Yesterday all too familiar news broke about another mass shooting. This time at a high school in Florida. This morning the alleged shooter, 19-year-old Nikolas Cruz, has been charged with 17 counts of premeditated murder.
We may learn more in the coming weeks about why Cruz did this. It’s unlikely, given that he’s still alive, that Cruz’s motives will be as inaccessible as those of Las Vegas shooter Stephen Paddock. They could be as inscrutable as those of Tucson shooter Jared Loughner.
What’s very likely is that Cruz’s motivations will be pretty unique to Cruz, and that’s an important thing to remember as we talk about these mass shootings as an issue plaguing America.
The debate around these incidents turns, inevitably and fruitlessly, to gun control. But access to guns in America is hardly a modern phenomena. The frequency of this type of carnage is.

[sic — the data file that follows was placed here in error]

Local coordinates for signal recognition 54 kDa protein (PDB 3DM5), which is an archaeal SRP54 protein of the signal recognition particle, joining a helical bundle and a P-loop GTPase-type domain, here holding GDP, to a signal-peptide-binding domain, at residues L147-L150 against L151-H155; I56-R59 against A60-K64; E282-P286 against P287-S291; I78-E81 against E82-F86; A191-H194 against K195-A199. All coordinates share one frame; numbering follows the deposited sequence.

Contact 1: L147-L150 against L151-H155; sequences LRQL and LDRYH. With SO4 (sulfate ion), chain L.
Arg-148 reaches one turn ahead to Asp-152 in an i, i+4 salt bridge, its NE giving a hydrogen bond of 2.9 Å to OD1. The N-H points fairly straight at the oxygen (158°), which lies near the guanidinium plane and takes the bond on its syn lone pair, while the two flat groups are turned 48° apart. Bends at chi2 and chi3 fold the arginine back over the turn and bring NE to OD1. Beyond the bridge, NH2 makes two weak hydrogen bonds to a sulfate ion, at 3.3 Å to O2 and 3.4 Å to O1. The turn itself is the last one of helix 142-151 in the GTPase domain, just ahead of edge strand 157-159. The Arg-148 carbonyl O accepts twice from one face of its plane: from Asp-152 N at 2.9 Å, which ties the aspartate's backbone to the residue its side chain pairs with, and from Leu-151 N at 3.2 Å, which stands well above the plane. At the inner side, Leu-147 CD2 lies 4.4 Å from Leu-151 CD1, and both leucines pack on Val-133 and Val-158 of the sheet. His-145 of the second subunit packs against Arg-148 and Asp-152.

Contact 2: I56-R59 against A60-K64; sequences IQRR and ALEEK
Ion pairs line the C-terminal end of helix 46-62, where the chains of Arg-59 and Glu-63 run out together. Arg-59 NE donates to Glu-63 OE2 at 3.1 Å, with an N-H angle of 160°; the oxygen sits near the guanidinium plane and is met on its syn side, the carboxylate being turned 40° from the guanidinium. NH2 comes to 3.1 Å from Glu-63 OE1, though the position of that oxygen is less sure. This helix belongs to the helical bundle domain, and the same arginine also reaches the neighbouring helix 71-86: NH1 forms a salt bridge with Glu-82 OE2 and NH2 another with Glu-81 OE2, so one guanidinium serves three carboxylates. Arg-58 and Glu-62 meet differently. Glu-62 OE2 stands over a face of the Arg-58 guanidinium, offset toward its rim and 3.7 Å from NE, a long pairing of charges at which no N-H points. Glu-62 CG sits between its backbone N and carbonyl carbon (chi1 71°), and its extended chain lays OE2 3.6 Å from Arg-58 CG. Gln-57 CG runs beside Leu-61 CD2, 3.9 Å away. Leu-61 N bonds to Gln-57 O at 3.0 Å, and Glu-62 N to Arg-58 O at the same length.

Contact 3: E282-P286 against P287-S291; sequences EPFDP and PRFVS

Which means that the mass shooting is a medium. A blank canvass onto which murderous extremists and the dangerously disaffected can paint their brutality.
Sadly, we’re the ones who are providing the canvass. Our intense interest in these incidents drives intense media coverage. Intense media coverage spreads the mass shooting bug like a disease.
“These things are clustering in time, and one is causing the next one to be more likely,” said Gary Slutkin, an epidemiologist at the University of Illinois at Chicago, told the Washington Post in 2016. “That’s definitional of a contagious disease. Flu is a risk factor for more flu. Mass shootings are a risk factor for mass shootings.”
Not everyone agrees with that theory, but it’s a compelling one to this observer.
We splash the carnage of each new shooting across our screens, we drape the perpetrators in infamy, and along the way we inspire more of the same.